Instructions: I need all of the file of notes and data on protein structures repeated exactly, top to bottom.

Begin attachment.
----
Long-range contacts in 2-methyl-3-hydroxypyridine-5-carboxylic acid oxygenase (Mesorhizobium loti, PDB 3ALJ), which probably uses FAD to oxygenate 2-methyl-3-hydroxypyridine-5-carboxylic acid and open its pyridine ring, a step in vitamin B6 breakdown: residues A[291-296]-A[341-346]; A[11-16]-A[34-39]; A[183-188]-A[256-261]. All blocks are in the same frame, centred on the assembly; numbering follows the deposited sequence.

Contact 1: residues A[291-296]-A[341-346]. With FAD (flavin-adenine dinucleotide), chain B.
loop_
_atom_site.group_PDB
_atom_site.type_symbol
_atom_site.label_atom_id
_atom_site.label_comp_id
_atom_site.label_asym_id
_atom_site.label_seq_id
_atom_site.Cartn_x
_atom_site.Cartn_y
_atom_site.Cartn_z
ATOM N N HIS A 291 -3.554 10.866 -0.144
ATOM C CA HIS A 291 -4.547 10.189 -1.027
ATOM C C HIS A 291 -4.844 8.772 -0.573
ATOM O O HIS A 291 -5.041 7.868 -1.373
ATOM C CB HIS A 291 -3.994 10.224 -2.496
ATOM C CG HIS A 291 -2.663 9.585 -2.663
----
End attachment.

Long-range contacts in 2-methyl-3-hydroxypyridine-5-carboxylic acid oxygenase (Mesorhizobium loti, PDB 3ALJ), which probably uses FAD to oxygenate 2-methyl-3-hydroxypyridine-5-carboxylic acid and open its pyridine ring, a step in vitamin B6 breakdown: residues A[291-296]-A[341-346]; A[11-16]-A[34-39]; A[183-188]-A[256-261]. All blocks are in the same frame, centred on the assembly; numbering follows the deposited sequence.

Contact 1: residues A[291-296]-A[341-346]. With FAD (flavin-adenine dinucleotide), chain B.
loop_
_atom_site.group_PDB
_atom_site.type_symbol
_atom_site.label_atom_id
_atom_site.label_comp_id
_atom_site.label_asym_id
_atom_site.label_seq_id
_atom_site.Cartn_x
_atom_site.Cartn_y
_atom_site.Cartn_z
ATOM N N HIS A 291 -3.554 10.866 -0.144
ATOM C CA HIS A 291 -4.547 10.189 -1.027
ATOM C C HIS A 291 -4.844 8.772 -0.573
ATOM O O HIS A 291 -5.041 7.868 -1.373
ATOM C CB HIS A 291 -3.994 10.224 -2.496
ATOM C CG HIS A 291 -2.663 9.585 -2.663